US-based investment firm Meloy Fund has invested in Philippines-based seafood processing company JAM Seafoods, one more step in the fund's ambitious plan to reshape the seafood, fisheries and aquatech sector.
The JAM investment will support the company’s growth, improve post-harvest handling of the harvest through the establishment of ice plants in key sourcing locations, as well as to help pre-financing fishing trips.
This is the first time that part of the fund’s investment is specifically earmarked for pre-financing small-scale fishermen's harvests.
“This upfront financing reduces the risk of potential debt of fishers, improves quality and incomes, and secures stable supply," Meloy Fund Manager of ESG and Impact Veronica Yow said.
Meloy's Fund for Sustainable Community Fisheries was established in 2017 to invest in fishing and seafood-related enterprises with a focus on Indonesia and the Philippines.
“This was one of the first funds in the world that focused on small-scale fisheries,” Yow told IntraFish.
The fund focuses on sustainable management of high-value species such as tuna, octopus and aquaculture operations such as shrimp, as well as mangrove integration.
Both Indonesia and the Philippines also benefit from huge potential in seaweed, which is one reason Deliberate Capital - which manages the Meloy fund - backed financing for seaweed farming group Mari Oceans earlier this autumn, together with the foundation arm of reinsurer giant Swiss RE.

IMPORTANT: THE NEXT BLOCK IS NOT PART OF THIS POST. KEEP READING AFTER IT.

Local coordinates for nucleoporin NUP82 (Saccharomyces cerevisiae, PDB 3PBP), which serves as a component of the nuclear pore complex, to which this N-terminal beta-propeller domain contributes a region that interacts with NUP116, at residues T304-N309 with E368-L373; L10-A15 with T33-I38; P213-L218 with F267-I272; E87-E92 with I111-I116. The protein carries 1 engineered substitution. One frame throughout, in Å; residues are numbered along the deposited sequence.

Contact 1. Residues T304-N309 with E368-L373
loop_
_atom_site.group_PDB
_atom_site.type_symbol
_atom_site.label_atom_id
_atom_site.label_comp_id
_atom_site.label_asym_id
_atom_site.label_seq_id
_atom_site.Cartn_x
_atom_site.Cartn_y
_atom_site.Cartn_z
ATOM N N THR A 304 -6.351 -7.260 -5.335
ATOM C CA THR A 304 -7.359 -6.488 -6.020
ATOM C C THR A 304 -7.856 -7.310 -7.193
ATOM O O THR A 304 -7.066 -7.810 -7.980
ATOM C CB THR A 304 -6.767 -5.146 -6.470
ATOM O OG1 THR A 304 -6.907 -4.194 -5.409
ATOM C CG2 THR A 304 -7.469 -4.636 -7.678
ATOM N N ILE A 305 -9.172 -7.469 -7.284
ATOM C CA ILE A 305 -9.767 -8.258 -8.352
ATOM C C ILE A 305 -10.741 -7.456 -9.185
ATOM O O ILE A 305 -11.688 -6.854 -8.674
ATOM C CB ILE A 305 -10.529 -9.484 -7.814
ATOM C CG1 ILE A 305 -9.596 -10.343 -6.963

“During the last few years, the Indonesian seaweed market has been dominated by Chinese players, and we had been looking for the right seaweed investment for quite a while,” Yow said.
The company was too early-stage for the Meloy Fund - which has a ticket size between $1 million– $2 million (€970,000-€1.94 million) - so, instead, Deliberate Capital invested via a loan and grants.
“For fishers, the alternative income during the low season is hugely important, and this is where opportunities for seaweed farming comes in," she said.
Meloy and Deliberate hope to help grow companies in the early stages, particularly as they navigate many of the requirements for data and and transparency.
"Many of the available environmental, social, and governance (ESG) resources are not totally relevant for family-based small-medium enterprises who are new to excel spreadsheets for example," Yow said.
“When we invest, our companies often need lots of hand-holding."
The Meloy fund typically holds its companies for about five years and has to date invested in about 10 companies.
However, Yow said that without government regulations and enforcement, the financial, aid and foundation support can be limited in its impact.
"In terms of fishery management, at the end of the day, you really need enforcement," Yow said.
“We need regulations, support from NGOs and local governments, which still is challenging in some countries.”
Meloy fund manager was recently hired as the sub-advisor for an ambitious new fund looking to raise $500 million (€485 million) to protect coral reefs, one of the largest funds of its kind.
The fund raise builds on an existing commitment of $125 million (€121 million) from the Green Climate Fund.
The $500 million ticket "would make it one of the largest funds targeting United Nation's Sustainable Development Goal No. 14,” Yow said.
Sustainable Development Goal 14 is one of the 17 Sustainable Development Goals established by the United Nations in 2015. Number 14 targets policies for life below water.